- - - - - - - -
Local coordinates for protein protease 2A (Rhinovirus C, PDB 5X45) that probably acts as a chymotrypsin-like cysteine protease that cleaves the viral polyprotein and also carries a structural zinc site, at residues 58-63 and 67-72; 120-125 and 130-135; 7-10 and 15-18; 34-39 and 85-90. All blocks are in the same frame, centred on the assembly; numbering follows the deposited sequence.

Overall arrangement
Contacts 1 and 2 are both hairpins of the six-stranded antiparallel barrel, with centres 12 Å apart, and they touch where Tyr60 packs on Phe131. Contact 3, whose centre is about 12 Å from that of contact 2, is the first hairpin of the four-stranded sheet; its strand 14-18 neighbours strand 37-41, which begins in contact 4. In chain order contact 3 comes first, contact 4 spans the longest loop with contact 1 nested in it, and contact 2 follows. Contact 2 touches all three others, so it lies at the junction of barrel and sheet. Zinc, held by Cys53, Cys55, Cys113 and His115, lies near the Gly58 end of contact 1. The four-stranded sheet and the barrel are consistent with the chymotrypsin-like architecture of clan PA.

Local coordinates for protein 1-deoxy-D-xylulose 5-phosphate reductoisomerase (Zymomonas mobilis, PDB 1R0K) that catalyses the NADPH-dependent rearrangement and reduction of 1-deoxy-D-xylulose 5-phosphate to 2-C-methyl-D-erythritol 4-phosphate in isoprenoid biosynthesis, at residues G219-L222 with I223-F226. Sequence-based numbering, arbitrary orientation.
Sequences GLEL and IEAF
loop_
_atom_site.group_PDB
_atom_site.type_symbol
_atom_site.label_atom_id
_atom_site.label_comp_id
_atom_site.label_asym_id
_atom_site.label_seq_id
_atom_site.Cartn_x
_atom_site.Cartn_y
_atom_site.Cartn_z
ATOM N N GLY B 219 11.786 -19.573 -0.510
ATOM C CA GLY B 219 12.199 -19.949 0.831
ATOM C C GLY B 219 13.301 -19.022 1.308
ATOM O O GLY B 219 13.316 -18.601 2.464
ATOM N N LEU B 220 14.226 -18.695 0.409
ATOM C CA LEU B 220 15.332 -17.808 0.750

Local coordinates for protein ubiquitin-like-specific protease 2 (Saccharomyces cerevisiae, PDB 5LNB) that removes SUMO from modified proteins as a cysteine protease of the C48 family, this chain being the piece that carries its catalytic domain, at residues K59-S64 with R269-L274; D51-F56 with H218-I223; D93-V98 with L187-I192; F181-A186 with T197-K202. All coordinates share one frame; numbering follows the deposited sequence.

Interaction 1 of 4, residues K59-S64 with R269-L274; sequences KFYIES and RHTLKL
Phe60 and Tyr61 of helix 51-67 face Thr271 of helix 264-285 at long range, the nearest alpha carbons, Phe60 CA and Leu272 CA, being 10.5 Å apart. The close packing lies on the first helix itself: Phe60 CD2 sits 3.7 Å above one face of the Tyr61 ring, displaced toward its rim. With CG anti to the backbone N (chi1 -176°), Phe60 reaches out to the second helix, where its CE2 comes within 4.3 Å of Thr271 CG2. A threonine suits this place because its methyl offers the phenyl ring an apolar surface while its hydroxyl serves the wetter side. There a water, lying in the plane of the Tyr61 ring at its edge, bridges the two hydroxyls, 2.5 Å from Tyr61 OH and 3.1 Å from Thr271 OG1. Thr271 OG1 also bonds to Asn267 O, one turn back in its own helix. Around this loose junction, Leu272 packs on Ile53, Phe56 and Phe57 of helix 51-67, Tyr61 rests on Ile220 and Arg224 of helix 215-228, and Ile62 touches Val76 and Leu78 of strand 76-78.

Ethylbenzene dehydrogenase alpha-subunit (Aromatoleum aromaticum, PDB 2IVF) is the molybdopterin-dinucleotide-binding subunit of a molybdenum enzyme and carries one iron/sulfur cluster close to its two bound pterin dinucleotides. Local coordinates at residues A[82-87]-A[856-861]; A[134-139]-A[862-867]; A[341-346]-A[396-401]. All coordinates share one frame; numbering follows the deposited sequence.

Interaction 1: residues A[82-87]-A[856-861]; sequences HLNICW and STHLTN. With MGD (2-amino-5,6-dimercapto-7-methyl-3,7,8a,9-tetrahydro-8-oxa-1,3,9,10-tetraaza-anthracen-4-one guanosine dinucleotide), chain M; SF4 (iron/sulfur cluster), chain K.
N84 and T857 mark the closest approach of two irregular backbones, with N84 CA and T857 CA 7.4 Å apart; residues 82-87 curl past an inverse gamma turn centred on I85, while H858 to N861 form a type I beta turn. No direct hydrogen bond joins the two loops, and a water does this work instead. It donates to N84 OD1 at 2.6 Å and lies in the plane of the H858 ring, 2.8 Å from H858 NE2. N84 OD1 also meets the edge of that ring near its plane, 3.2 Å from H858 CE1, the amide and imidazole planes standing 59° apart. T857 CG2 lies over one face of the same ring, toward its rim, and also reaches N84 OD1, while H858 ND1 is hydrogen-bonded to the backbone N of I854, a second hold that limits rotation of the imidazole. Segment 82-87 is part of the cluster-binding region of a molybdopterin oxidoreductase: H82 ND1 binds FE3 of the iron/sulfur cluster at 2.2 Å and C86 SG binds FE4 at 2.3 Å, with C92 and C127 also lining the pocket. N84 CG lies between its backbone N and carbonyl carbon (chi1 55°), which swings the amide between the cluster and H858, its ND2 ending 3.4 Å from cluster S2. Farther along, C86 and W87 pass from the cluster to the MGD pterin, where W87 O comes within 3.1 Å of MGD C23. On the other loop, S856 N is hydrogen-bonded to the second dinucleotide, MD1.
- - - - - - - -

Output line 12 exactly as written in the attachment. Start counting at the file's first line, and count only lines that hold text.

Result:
_atom_site.label_seq_id